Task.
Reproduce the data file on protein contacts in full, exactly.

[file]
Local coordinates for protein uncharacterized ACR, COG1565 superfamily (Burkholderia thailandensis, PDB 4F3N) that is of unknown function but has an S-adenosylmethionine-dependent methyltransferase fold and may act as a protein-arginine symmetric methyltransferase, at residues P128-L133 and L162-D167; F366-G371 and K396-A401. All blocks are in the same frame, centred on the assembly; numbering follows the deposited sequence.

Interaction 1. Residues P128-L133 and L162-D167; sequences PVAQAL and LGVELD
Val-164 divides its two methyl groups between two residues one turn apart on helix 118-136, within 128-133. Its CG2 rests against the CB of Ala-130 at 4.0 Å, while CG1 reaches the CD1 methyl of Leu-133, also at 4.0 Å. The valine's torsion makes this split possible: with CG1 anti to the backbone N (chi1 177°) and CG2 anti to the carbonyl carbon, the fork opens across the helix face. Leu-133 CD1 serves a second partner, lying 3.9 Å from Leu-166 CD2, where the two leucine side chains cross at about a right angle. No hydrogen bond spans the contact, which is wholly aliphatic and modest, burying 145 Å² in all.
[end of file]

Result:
Local coordinates for protein uncharacterized ACR, COG1565 superfamily (Burkholderia thailandensis, PDB 4F3N) that is of unknown function but has an S-adenosylmethionine-dependent methyltransferase fold and may act as a protein-arginine symmetric methyltransferase, at residues P128-L133 and L162-D167; F366-G371 and K396-A401. All blocks are in the same frame, centred on the assembly; numbering follows the deposited sequence.

Interaction 1. Residues P128-L133 and L162-D167; sequences PVAQAL and LGVELD
Val-164 divides its two methyl groups between two residues one turn apart on helix 118-136, within 128-133. Its CG2 rests against the CB of Ala-130 at 4.0 Å, while CG1 reaches the CD1 methyl of Leu-133, also at 4.0 Å. The valine's torsion makes this split possible: with CG1 anti to the backbone N (chi1 177°) and CG2 anti to the carbonyl carbon, the fork opens across the helix face. Leu-133 CD1 serves a second partner, lying 3.9 Å from Leu-166 CD2, where the two leucine side chains cross at about a right angle. No hydrogen bond spans the contact, which is wholly aliphatic and modest, burying 145 Å² in all.